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Tips for preparing a parent to move

The Parent Trap
Tips for preparing for a parent to move in
Courtesy of Abbott Wealth Management
Most of us thought that moving out of our parents’ home to go to school, get married, or to move into our first place was the last time we’d be cohabitating with our parents.
But, for many of us, the idea of having an elderly parent move in with us has become a distinct possibility. Why? Because Canadians are living longer than ever before, and many people from our parents’ generation are dealing with the stress of potentially outliving their life savings.
We wanted to give you some tips for preparing to have an elderly parent move in with you. That said, there are so many considerations for an event like this that we recommend contacting our office  to get a more complete picture of what you should do to prepare for such a big step for you and your parent.
Tip #1 – Deal with your nuclear family to avoid any nuclear meltdowns
Having a third generation move in with your family is a tremendous opportunity for your family to gain insights on generations past, as well as to learn more about the aging process.
That said, this type of event can be quite disruptive to how your family currently functions. Your interactions with your children, meal times and social occasions may be some of the everyday events that could be impacted as a result of the addition of an elderly parent.
It’s important to include your spouse and children in the planning and execution of bringing another individual into the house, and ensure everyone has a say in how this new living arrangement is going to unfold. The ability to voice objections and concerns should be encouraged and addressed beforehand so that everyone feels they are being heard and respected.
Tip #2 – Prepare your home
Since most of us don’t live in mansions, adding an additional person into the mix can be a challenge. Discuss and decide how you will share your space in the most sensible way possible. Also, be sure to do your research and even visit your parent’s doctor so you know exactly what your parent will need when moving in with you. Things to research and discuss include your parent’s ability to get around your home (and any changes you may need to make to ensure access to most or all areas of your home), as well as any medications and medical training you’ll need for emergency situations related to the elderly.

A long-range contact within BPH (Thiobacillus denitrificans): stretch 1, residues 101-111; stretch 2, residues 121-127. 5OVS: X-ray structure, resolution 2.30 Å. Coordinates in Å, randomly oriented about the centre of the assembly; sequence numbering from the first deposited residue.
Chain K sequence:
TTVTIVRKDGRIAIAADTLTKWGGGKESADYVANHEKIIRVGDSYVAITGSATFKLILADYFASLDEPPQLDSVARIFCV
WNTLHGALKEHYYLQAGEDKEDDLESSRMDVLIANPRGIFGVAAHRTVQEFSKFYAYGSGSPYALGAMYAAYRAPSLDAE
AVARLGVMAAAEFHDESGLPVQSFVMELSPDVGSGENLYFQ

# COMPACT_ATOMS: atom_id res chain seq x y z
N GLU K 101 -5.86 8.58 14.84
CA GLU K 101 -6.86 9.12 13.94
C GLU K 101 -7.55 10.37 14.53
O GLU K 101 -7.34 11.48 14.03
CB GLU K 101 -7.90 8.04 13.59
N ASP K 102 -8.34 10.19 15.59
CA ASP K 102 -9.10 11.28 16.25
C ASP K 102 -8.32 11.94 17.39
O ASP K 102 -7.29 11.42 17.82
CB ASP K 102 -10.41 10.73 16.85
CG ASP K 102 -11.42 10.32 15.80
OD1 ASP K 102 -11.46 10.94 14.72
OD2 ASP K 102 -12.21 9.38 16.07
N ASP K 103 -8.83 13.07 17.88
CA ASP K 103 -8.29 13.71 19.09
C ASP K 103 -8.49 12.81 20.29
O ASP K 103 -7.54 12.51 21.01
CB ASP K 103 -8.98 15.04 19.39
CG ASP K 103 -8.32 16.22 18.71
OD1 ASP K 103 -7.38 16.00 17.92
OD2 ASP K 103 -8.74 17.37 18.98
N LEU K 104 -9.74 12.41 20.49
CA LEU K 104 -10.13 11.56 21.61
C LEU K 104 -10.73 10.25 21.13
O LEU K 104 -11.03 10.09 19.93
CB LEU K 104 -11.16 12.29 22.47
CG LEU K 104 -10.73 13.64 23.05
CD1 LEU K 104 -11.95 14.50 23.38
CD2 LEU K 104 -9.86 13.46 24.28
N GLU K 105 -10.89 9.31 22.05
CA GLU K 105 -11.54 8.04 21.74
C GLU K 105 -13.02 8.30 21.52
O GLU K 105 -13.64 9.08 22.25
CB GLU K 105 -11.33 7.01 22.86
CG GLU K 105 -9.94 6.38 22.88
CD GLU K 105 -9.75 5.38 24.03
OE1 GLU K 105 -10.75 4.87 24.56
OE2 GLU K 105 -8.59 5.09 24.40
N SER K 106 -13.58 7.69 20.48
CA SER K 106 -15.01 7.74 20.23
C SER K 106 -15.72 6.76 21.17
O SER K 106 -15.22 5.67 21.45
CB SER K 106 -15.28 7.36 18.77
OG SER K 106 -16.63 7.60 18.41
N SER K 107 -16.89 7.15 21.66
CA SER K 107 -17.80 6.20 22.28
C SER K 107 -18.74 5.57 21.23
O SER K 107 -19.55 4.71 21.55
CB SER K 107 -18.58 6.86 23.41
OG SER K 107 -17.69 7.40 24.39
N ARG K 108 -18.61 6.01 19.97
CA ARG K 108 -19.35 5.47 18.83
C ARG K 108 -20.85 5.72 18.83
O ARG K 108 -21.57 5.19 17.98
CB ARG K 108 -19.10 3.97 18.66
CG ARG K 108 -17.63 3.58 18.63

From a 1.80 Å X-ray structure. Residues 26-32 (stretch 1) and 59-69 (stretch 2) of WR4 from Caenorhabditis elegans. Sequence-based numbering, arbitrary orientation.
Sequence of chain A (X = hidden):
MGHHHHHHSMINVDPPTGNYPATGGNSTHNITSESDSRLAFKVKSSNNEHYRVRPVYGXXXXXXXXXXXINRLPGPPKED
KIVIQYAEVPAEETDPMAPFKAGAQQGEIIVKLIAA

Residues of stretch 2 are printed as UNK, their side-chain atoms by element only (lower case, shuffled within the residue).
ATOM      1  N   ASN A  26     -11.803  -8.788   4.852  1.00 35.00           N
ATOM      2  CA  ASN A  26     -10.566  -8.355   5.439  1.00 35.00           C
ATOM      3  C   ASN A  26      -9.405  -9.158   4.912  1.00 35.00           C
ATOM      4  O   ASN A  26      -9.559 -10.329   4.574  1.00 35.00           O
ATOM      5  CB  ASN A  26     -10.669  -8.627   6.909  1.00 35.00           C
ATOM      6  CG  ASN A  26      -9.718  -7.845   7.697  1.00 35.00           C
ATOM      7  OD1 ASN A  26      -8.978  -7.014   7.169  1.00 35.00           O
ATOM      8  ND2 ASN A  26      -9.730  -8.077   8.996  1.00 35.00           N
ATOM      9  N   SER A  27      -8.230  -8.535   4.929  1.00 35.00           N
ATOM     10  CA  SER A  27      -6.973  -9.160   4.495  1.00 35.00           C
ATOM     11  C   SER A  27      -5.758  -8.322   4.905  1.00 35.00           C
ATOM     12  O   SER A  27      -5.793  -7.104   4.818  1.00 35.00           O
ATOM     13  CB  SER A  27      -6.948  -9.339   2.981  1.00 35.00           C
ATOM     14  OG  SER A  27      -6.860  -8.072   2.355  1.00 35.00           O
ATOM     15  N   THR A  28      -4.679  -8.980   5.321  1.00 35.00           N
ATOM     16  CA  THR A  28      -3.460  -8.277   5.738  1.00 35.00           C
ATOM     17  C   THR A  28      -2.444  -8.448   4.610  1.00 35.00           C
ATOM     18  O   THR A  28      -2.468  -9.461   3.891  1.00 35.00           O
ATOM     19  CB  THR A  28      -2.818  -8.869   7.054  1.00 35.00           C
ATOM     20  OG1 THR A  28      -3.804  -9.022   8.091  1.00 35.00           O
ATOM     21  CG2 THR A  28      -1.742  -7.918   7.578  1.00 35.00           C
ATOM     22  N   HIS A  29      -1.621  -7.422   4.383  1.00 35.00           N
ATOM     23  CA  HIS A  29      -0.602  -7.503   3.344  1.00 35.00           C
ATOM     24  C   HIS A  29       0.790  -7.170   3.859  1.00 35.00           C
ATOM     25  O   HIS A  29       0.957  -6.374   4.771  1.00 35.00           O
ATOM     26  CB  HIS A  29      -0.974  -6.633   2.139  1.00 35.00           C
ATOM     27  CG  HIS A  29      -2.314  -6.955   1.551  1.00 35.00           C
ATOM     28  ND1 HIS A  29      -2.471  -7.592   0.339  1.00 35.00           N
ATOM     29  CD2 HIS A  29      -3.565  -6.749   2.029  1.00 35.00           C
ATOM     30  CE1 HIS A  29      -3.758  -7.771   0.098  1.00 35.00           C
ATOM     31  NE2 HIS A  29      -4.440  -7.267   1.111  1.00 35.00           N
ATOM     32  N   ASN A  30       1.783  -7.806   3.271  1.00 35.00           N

Tip #3 – Consider the financial impact of this change
Making changes to your home for mobility and other reasons are just the start of the potential expenses you may incur as a result of an elderly parent moving in.
Your food and energy costs may go up as a result of this change, and there could be any number of other potential expenses. You should ensure you budget for any additional expenses, and track these new costs for your future budget planning.
Although it may require a lot of work to help your parent make the transition to living in your home, it may also be one of the most important things you ever do. Please contact our office today to discuss how you can plan for a smoother transition, as well as to ask about any tax benefits you may be eligible for as a result of this change.
Abbott Wealth Management
207-1211 Summit Drive
Kamloops,BC, V2C 5R9
Phone:250.372.3736
Toll Free: 1.877.922.2688
Fax: 250.372.7527
E-mail: info@abbottwealth.com
Web: http://www.abbottwealth.com

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